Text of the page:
Obesity in Adolescents: Understanding the Combined Role of Food Security and Emotional and Behavioral Disorders

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To examine the associations and interactions between levels of food security and emotional and behavioral disorders with obesity in adolescents.


Multiple logistic regression modeling was used to analyze the association of adolescent obesity with levels of food security and emotional and behavior disorders in children aged 12–17 years using data from National Health Interview Survey 2016–2018 combined years. Presence of emotional and behavioral disorders within food security categories was added to logistic regression modeling to examine interactions.


When added individually to multiple logistic regression models, marginal and low food security, Attention Deficit Hyperactivity Disorder (ADHD) and anxiety were associated with increased odds of obesity, but very low food security and depression were not. Within the group of adolescents with very low food security, those with anxiety, depression, or ADHD had a nearly two to three-fold increase in odds of obesity compared to adolescents with very low food security and no emotional and behavioral disorders. A similar increase in the odds of obesity with the presence of anxiety, depression, or ADHD was not seen in the adolescents with high food security.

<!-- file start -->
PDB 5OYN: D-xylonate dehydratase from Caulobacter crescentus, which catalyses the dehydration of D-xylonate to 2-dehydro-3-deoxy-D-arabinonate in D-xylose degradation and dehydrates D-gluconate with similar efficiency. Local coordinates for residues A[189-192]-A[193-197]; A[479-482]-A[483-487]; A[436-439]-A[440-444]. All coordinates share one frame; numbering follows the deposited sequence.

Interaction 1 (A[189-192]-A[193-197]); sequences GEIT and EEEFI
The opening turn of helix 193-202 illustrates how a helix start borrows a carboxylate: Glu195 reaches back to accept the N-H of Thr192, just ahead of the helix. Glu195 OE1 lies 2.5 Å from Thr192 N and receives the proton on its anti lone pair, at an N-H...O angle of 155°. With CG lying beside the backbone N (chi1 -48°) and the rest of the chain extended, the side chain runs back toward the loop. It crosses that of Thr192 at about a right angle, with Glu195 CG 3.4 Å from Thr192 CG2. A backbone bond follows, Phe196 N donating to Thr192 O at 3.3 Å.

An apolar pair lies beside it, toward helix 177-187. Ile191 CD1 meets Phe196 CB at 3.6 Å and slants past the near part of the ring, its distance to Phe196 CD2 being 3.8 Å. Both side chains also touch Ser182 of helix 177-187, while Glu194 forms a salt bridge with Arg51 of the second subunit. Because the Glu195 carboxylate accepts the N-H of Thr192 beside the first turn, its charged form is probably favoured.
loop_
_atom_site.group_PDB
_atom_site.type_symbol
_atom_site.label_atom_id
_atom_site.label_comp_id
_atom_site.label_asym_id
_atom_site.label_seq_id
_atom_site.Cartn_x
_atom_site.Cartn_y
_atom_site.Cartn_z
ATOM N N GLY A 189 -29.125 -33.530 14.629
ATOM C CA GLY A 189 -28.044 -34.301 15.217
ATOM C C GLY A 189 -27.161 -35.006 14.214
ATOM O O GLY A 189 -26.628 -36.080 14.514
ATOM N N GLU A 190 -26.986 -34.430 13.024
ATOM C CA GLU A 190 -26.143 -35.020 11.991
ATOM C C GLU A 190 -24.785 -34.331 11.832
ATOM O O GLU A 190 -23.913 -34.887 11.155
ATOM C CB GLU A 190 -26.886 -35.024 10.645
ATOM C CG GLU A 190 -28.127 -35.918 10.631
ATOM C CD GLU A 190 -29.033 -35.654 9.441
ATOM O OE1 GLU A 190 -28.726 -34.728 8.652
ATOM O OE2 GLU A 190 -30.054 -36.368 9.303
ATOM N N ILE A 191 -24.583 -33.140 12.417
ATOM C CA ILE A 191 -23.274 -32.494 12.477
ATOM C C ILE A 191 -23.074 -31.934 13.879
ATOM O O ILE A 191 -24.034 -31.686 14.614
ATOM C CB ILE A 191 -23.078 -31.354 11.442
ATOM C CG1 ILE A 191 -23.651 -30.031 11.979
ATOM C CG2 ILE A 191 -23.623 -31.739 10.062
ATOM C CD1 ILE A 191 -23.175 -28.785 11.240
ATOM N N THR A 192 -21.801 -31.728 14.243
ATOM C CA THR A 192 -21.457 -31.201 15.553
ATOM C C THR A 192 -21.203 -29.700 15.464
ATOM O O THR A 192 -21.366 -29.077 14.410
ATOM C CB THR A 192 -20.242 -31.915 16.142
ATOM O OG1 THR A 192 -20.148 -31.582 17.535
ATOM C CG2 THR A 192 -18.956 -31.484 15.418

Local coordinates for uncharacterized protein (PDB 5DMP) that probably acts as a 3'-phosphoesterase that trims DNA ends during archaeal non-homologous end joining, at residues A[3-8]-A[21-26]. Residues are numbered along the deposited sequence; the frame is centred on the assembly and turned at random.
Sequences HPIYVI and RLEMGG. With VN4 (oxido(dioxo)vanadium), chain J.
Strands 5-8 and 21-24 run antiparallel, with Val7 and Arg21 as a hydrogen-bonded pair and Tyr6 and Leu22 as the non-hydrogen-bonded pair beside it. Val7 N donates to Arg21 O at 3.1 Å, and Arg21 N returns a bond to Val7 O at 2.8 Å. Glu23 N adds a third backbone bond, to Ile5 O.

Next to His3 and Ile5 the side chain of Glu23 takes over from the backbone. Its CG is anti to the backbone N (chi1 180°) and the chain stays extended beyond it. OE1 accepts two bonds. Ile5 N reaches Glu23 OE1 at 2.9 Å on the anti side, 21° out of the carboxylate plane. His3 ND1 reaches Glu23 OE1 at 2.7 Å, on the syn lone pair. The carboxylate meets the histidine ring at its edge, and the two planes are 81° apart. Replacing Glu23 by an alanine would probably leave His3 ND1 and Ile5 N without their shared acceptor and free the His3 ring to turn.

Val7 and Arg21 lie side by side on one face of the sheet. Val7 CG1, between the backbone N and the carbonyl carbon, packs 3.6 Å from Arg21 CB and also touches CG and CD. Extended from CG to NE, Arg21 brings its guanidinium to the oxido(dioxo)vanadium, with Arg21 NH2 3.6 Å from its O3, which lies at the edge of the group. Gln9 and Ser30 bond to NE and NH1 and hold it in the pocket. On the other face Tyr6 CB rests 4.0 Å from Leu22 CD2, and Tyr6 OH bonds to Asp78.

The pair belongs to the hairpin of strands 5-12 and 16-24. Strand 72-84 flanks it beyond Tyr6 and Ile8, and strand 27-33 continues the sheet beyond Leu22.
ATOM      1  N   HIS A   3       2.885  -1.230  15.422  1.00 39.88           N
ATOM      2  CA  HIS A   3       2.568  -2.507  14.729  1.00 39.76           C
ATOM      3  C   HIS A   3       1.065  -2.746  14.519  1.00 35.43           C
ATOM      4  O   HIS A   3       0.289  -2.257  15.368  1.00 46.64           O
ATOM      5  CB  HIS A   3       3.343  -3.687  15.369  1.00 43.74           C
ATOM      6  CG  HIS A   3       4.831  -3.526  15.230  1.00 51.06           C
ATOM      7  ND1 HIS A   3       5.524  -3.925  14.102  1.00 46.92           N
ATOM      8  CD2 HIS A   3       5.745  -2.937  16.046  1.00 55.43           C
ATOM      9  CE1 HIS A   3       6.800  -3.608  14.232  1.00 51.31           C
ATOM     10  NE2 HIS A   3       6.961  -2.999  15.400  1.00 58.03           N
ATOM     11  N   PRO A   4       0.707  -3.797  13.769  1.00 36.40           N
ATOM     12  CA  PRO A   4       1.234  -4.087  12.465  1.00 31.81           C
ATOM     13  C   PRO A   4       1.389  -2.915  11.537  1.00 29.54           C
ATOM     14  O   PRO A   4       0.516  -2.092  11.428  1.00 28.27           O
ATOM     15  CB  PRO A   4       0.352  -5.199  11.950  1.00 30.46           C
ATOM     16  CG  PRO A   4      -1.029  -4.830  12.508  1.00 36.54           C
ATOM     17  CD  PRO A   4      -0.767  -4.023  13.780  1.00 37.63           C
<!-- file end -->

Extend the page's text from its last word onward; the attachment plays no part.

This study finds a significant interaction between food security level and emotional and behavioral disorders. The distinction that very low food security in adolescents is only associated with obesity when either anxiety, depression or ADHD are present, but not independently, is an important contribution to understanding complex interactions contributing to obesity.



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